Origin of ESG clauses
ESG clauses are a contractual instrument used by companies to encourage, demand or oblige their suppliers to improve their ecological and/or social governance and to take sustainable, climate-friendly and ethically aligned actions. Additionally, they are a way to address investors’ and customers’ (including consumers’, see here) concerns in this field and to address such concerns in every step of a supply chain.
Incorporating ESG standards into contracts throughout the supply chain can have several commercial benefits, such as improving customer relationships and reputational benefits for companies being seen as ecological and socially conscious. Additionally, ESG ratings and legislative initiatives requiring disclosure and reporting of environmental and social risks are rising. In this context, organizations such as the Organization for Economic Co-operation and Development (OECD) and the United Nations (UN) have recommended that companies influence their suppliers through contractual agreements to maintain and improve sustainability and responsible business conduct.
Additionally, in the EU, the proposal for a directive on corporate sustainability due diligence, which aims to foster sustainable and responsible corporate behaviour throughout global value chains, will soon require companies to seek contractual assurance from their business partners to ensure compliance with their sustainability goals and to perform ESG due diligence throughout their supply chain.
In this context, ESG clauses are increasingly inserted into commercial contracts. However, the way in which such clauses are drafted has a significant impact on how they are interpreted and enforced.
Different types of ESG clauses
ESG clauses come in different shapes and sizes and can relate to, inter alia, (i) environmental decisions, such as the use of specific products or packaging, shipment requirements, etc; (ii) human rights and the prohibition of engaging in child labor or the obligation to provide a healthy and safe work environment; and (iii) obligations to withhold from engaging in or working with companies linked to corruption, drugs of arms trafficking.
The way in which ESG clauses are drafted will significantly impact their scope, interpretation and enforceability. Below, we will highlight five key considerations for any contractual ESG commitment.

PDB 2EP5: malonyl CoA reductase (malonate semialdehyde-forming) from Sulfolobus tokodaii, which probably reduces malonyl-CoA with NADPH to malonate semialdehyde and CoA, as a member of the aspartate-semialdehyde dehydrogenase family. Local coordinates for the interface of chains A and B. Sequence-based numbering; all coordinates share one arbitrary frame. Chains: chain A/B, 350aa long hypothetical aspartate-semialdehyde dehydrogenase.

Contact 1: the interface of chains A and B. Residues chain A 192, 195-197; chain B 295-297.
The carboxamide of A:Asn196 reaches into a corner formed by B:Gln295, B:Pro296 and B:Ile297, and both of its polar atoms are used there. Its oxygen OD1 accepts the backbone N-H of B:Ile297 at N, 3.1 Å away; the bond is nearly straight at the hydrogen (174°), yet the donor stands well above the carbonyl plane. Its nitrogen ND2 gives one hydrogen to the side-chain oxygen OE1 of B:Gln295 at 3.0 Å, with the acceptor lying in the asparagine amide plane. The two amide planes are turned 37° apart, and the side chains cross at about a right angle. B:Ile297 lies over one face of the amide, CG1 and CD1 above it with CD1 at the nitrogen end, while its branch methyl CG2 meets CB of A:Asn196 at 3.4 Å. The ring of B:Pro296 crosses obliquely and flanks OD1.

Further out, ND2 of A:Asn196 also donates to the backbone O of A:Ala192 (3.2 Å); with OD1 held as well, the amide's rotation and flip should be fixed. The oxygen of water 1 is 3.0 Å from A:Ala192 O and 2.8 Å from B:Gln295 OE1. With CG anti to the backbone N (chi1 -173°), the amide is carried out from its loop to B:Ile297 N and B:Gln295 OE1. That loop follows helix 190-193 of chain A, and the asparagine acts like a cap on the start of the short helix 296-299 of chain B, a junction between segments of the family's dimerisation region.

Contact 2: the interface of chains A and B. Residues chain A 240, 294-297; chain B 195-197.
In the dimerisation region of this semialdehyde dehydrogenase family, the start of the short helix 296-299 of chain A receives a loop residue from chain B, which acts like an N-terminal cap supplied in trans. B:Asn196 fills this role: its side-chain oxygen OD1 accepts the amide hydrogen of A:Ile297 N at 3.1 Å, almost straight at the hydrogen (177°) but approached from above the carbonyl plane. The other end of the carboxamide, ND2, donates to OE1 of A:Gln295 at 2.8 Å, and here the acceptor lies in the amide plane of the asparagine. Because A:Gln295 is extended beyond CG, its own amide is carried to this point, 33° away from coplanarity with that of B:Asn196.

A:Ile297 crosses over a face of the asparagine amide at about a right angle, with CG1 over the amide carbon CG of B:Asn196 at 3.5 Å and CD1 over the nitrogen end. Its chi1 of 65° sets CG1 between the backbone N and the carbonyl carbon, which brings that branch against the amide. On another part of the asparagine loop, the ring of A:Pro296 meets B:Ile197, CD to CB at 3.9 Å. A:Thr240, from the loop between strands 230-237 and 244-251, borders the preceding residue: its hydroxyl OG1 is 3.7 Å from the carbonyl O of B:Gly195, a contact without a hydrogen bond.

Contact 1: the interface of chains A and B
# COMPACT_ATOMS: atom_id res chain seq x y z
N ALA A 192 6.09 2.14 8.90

Key contractual considerations
As a preliminary note, whenever a supplier is asked to respect (internal or external) codes of conduct, policies or guidelines, such documents should be duly communicated to and known by the supplier, who needs to accept to be bound by them. Ideally, this is done by including these documents in the contract itself (for example, as an annex) or by providing a copy of the relevant documents to the supplier prior to the conclusion of the agreement and having the supplier sign for acceptance hereof. A mere reference to the existence of such documents (e.g., in general terms and conditions) or a link to the company’s website may lead to enforceability issues. The supplier could argue that it was not made aware of the required commitments and their extent. This will be especially true in case of internal policies or guidelines that are not widely known or which the supplier cannot be (reasonably) expected to know. The same consideration applies to any unilateral amendments made by the company to its codes of conduct, policies or guidelines.
1. Nature of the ESG commitment
In the light of the specific activities performed by a contracting party, it is important to evaluate the environmental and social risks its suppliers are exposed to and the extent to which they may pose risk to the company, its investors and its customers.